Deciding what to include in your portfolio dictates your potential for returns, as well as your potential for risk. Helping you make these selections is where we add some of the greatest value as your trusted adviser. Our goal is to understand, manage, and minimize the effects of risk, and to select company stocks and funds that are poised for growth using the following general guidelines:
Stock and Fund Selection Rules of Thumb
1.Buying stocks whose price-to-earnings (P/E) ratio is lower than the market reduces risk more reliably when you are buying larger, widely followed companies. The consistency of the "High- Yield Dow" approach, which is an example of a successful low P/E strategy, does not work as well with smaller stocks.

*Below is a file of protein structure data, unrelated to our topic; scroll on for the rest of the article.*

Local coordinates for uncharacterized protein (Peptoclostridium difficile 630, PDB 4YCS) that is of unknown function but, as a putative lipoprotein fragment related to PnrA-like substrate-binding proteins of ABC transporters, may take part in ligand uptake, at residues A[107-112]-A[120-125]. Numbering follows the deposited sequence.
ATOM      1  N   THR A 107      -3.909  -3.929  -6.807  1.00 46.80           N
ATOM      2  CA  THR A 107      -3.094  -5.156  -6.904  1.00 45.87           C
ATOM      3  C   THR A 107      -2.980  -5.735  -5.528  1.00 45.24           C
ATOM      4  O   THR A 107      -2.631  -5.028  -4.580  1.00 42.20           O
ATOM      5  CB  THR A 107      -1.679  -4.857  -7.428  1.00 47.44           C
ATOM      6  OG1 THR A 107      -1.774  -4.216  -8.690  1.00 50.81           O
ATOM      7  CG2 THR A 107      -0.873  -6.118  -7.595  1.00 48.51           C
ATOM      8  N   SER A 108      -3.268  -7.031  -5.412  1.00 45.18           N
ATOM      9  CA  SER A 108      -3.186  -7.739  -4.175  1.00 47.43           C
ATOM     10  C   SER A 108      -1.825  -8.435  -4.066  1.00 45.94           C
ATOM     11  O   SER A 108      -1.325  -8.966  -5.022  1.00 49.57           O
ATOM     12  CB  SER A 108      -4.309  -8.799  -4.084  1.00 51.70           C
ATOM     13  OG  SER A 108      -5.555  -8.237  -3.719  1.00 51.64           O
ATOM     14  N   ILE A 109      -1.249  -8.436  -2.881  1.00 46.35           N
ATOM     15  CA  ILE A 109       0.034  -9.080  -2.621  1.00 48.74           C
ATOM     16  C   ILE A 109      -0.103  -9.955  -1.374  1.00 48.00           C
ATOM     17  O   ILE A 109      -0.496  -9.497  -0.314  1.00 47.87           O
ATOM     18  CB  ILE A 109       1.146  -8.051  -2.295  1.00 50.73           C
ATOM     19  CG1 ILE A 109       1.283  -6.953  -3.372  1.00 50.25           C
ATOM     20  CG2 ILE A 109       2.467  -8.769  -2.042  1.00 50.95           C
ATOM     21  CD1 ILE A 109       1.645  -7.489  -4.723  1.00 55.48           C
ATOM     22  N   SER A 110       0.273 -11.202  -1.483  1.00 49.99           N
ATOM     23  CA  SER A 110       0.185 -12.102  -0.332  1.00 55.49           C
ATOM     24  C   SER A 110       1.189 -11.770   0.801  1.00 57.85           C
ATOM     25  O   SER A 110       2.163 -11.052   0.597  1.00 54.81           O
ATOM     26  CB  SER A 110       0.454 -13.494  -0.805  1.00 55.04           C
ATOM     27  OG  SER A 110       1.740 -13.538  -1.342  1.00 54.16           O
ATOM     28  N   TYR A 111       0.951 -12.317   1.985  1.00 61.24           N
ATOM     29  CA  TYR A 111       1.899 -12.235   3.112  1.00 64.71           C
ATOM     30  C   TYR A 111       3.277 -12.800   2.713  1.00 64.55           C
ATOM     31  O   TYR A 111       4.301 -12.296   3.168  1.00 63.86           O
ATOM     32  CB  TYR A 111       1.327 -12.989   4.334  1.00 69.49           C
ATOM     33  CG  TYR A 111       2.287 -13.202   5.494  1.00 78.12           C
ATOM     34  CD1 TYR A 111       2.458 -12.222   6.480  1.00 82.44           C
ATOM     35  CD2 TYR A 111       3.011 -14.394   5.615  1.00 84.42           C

2.Today's high flyers that are getting all the good press are always good stories, but rarely good investments. Buying stocks based on the previous year's earnings gains is dangerous if the value of those gains has already been bid into the stock's price in the form of an above market P/E.
3.The most important variable for judging a "growth" stock is its relative strength—the strength of its price movement versus other companies in its industry group—as well as the relative strength of the entire industry versus the market as a whole.
4.The most important variable for judging a "value" stock is its price-to-sales ratio. Using this variable instead of the more popular P/E ratio helps to weed out earnings gains that are a result of accounting adjustments and write-offs, as opposed to those that come from a growing demand for the company's products and services.
5.Most small-capitalization strategies owe their superior returns to micro-cap stocks with market capitalization's below $50 million. While this is a highly profitable area of the market, it is also a very dangerous area because of the greater volatility and lack of liquidity of these types of stocks. Small-cap stocks should only be approached with great caution, and most often through a well selected mutual fund.